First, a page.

In an industry that can feel very complicated, it is often useful to step back and revisit first principles.
While each category has particular challenges and opportunities, there are fundamental rules for all categories that must be obeyed if growth is to follow. These concern the consumer, the shopper and the retailer. Let’s start with the consumer fundamentals.
There are three ways to grow categories – broaden the audience (penetration), serve more occasions (frequency) and earn a premium (price per occasion).
First, broadening the audience. This is about understanding the barriers to usage and evolving the category to appeal to more people. For sparkling wine, dominated by champagne, a key barrier was price. More and better prosecco has broadened the category’s appeal, and driven penetration.
It is also about reaching different demographic groups by customising the offer – for example, single packs of salmon fillet or smaller portions of pasta sauce, for people eating on their own. It is about catering for dietary requirements such as vegan, dairy-free and gluten-free. These once seemed minority audiences, but no longer.
Second, serving more occasions. This is about understanding the environment and consumer needs at key occasions such as midweek evening meal, quick lunch, weekday breakfast and snacking. Take midweek evening meal. At the end of a busy day, speed and ease of preparation are critical to most consumers.
For most, fresh chicken has taken too long to cook at such occasions. But chicken flatties - thinner, flattened breast fillet cuts - allow a quicker cook. So the category is now offering a more fitting solution for midweek evening meal, and frequency of consumption increases. Or take breakfast “on the go”. Above all, consumers need easy, mess-free eating. Weetabix On The Go allows cereal to become a viable option at an occasion when it was previously unrepresented. Again, category frequency is boosted.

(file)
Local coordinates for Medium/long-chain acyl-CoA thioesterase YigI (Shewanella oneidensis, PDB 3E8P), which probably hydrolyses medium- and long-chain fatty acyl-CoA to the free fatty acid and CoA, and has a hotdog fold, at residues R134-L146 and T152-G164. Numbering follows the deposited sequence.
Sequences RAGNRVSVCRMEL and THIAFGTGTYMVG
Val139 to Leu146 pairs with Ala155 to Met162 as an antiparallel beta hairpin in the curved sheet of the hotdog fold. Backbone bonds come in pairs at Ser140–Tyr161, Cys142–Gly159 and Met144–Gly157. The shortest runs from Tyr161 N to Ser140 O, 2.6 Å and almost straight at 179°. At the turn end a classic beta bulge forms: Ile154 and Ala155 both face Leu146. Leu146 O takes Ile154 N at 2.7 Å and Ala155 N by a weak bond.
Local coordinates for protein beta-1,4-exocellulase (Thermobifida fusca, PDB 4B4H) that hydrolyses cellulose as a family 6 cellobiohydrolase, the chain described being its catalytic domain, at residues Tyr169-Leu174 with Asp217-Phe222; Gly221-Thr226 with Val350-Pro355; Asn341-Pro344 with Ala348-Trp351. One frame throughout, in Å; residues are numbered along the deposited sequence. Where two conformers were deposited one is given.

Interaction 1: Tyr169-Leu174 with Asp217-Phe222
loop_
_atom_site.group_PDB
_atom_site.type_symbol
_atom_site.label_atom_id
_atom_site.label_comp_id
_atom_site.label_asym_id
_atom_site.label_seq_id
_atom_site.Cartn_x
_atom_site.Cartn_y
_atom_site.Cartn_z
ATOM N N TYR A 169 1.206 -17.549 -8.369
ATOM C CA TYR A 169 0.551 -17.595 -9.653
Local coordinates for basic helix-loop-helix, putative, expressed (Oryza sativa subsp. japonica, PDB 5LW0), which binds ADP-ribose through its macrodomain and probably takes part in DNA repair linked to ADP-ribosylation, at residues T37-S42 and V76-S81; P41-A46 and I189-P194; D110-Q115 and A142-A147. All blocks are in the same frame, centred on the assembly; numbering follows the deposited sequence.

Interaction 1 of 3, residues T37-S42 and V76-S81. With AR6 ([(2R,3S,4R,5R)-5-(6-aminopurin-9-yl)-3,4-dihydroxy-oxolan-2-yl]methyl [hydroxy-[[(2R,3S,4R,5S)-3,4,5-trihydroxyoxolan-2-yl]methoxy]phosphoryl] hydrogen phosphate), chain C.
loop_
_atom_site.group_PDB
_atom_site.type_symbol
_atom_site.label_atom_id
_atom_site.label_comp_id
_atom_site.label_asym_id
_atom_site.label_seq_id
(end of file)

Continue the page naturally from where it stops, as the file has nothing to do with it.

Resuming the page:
Thirdly, earning a premium. Our industry is not only about price - there is a significant group who will pay for something that is significantly better. Earning a premium can simply be about better product delivery – Knorr Stock Pots offered a breakthrough product that transformed price per occasion, driving average price paid for the category. It can also be about less tangible “X factor” branding and allure.
You see this with brands like Fever-Tree, and subcategories like craft beer. The magic is in creating these aspirational products and categories and from the retailer perspective, being able to spot the real thing, for which consumers will actually pay. Who would have thought tonic water was such a good candidate for premiumisation?
So whatever the category, growth with consumers is always some combination of broadening the audience, knowing and serving more usage occasions and earning a premium through superior product and allure.
Do that, and growth must follow.
Jeremy Garlick is a partner of Insight Traction